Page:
Tag Archives: writers

Regeneration (reading-as-a-writer 11)

View this post on Instagram My interest – indeed, my passion – for the #GreatWar started with Jeremy Paxton’s Great Britain’s Great War (2014), after which Testament of Youth made me cry and Memoirs of an Infantry Officer and Sherston’s … Continue reading

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The honest editor and cognitive bias

In a previous life, I facilitated training sessions on managing obstetric emergencies; clinical skills, teamwork, leadership, decision-making and so on. One of the features of effective decision-making is the awareness of cognitive biases and so we discussed the problems that … Continue reading

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Testament of Mary (reading-as-a-writer 9)

View this post on Instagram I had to read Testament of Mary by Colm Toibin (2012) twice; the first time to get to the end of a gripping story, the second time to read the words. In between sittings, I … Continue reading

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A Whole Life (reading-as-a-writer 8)

View this post on Instagram I really don’t want to write about A Whole Life by Robert Seethaler (trans. Charlotte Collins 2015). I’m afraid I won’t do justice to it – or that thinking too hard about this exquisite book … Continue reading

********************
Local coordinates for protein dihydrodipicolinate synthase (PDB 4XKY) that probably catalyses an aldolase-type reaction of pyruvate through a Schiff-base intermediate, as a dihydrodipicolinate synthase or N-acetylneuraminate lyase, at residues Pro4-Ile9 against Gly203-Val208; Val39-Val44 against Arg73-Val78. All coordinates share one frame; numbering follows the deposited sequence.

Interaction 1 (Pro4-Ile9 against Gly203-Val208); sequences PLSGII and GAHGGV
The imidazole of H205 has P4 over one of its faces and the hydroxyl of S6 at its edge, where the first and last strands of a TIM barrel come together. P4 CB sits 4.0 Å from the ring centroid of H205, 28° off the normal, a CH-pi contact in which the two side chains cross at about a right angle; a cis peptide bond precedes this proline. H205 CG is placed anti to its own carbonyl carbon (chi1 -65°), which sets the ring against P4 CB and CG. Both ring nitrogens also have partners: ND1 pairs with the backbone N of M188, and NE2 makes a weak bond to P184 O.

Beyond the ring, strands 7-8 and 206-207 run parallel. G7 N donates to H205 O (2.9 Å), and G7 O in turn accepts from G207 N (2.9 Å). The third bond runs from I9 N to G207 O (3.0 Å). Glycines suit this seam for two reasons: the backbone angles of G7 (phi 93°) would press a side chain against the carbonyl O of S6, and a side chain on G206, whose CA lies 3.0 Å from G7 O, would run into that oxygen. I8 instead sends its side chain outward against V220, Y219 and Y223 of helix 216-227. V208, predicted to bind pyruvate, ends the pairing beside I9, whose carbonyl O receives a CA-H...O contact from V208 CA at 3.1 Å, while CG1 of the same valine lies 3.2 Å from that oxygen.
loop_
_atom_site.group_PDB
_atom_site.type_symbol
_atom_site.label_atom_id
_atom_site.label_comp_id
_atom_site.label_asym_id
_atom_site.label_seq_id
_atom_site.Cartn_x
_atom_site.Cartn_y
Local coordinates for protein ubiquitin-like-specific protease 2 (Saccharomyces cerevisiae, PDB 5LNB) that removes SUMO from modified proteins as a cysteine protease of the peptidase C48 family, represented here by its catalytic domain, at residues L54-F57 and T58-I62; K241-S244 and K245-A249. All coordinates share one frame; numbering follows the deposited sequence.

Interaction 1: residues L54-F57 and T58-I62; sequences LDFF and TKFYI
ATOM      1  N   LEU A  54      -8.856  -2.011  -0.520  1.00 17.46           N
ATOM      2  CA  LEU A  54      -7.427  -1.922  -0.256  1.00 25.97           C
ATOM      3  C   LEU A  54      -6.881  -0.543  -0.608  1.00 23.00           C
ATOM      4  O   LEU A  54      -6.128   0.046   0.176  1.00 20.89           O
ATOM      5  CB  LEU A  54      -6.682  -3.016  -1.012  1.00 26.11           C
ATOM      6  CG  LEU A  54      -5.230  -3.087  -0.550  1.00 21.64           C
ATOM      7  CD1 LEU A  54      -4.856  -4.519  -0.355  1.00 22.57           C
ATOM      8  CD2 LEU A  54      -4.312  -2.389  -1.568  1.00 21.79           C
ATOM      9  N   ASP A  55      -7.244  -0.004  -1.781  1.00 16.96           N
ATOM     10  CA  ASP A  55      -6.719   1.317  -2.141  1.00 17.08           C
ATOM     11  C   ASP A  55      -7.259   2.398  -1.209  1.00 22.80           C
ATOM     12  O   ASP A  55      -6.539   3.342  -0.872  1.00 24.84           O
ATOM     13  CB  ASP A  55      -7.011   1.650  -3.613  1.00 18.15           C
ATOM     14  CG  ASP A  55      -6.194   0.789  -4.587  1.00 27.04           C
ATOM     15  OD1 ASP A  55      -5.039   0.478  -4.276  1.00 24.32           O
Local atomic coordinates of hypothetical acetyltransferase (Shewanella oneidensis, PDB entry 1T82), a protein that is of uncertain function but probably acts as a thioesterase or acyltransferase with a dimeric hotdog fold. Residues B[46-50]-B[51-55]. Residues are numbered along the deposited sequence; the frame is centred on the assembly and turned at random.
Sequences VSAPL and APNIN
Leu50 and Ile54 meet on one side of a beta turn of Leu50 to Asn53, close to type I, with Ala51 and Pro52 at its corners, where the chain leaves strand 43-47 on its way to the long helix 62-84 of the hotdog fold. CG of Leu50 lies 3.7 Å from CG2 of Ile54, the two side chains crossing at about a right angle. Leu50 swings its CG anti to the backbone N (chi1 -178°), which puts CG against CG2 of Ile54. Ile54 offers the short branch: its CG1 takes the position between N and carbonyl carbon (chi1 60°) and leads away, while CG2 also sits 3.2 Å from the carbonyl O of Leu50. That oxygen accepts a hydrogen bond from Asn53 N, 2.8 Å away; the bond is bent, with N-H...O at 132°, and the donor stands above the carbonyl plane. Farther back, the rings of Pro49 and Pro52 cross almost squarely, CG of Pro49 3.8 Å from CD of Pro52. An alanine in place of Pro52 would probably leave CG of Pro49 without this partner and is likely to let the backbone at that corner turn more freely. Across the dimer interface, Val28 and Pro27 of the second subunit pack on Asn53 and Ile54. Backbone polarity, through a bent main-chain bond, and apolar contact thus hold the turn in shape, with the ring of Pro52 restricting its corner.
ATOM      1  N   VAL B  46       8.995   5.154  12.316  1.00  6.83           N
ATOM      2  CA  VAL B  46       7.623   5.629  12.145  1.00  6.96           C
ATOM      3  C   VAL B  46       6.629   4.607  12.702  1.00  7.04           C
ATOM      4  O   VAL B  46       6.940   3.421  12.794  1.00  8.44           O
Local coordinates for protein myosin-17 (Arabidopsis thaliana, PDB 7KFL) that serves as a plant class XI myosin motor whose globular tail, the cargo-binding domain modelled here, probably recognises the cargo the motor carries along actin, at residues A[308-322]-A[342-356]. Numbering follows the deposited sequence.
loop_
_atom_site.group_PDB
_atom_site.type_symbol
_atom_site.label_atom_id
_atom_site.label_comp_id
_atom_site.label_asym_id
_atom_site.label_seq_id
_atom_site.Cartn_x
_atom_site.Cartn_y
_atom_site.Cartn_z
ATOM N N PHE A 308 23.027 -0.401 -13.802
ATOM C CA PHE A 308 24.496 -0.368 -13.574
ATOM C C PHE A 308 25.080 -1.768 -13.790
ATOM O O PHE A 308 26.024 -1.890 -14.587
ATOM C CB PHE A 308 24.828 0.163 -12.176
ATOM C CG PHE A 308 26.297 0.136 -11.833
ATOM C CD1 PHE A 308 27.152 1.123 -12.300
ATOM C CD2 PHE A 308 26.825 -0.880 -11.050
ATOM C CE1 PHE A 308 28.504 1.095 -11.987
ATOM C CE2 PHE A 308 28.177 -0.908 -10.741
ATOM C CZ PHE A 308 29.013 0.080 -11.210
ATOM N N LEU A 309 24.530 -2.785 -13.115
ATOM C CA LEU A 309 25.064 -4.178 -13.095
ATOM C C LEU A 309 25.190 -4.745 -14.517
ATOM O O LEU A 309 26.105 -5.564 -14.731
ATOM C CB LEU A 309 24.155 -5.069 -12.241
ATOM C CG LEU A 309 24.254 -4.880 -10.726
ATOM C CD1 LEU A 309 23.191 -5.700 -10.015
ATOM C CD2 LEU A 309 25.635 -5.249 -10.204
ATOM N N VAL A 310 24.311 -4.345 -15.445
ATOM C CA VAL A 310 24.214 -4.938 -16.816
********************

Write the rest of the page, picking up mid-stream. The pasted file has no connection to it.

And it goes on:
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Field Service (reading-as-a-writer 7)

View this post on Instagram I first read Field Service by Robert Edric a year ago as part of my research into the aftermath of the #GreatWar. I reread it this week as a writer. This is the first book … Continue reading

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Brooklyn (reading-as-a-writer 6)

View this post on Instagram I didn’t want to read Brooklyn by Colm Tóibín because 1950s, small-town, Irish emigre, coming-of-age stories are really not my thing. (Plus, although I loved the clothes I found the film pretty insipid.) Then a … Continue reading

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Brideshead Revisited (reading-as-a-writer 5)

View this post on Instagram I’ve just reread ‘Brideshead Revisited’ by Evelyn Waugh (1945) because I really didn’t appreciate the brilliance of this novel when I read it a decade or so ago. It feels mean-spirited to condense such bounty … Continue reading

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A Month in the Country (reading-as-a-writer 4)

View this post on Instagram Where to start with “A Month in the Country” by JL Carr (1980)? Would it be hyperbole to say this is one of the most exquisite short novels ever written? Another long, hot, post-war summer; … Continue reading

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A Winter’s Child (reading-as-a-writer 3)

View this post on Instagram My #writinginspiration: “A Winter’s Child” by Brenda Jagger. Why – oh why! – is Brenda Jagger no longer widely read? Published in 1984 this post #WW1 novel (and Jagger’s other eight Victorian/Edwardian era books) beats … Continue reading

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The Polish Officer (reading-as-a-writer 2)

View this post on Instagram #justfinishedreading “The Polish Officer” by Alan Furst. To my joy, just one of a dozen or so books by Furst on similar themes; this title published 1995, most recent 2016. Resistance, #espionage, bravery, lust and … Continue reading

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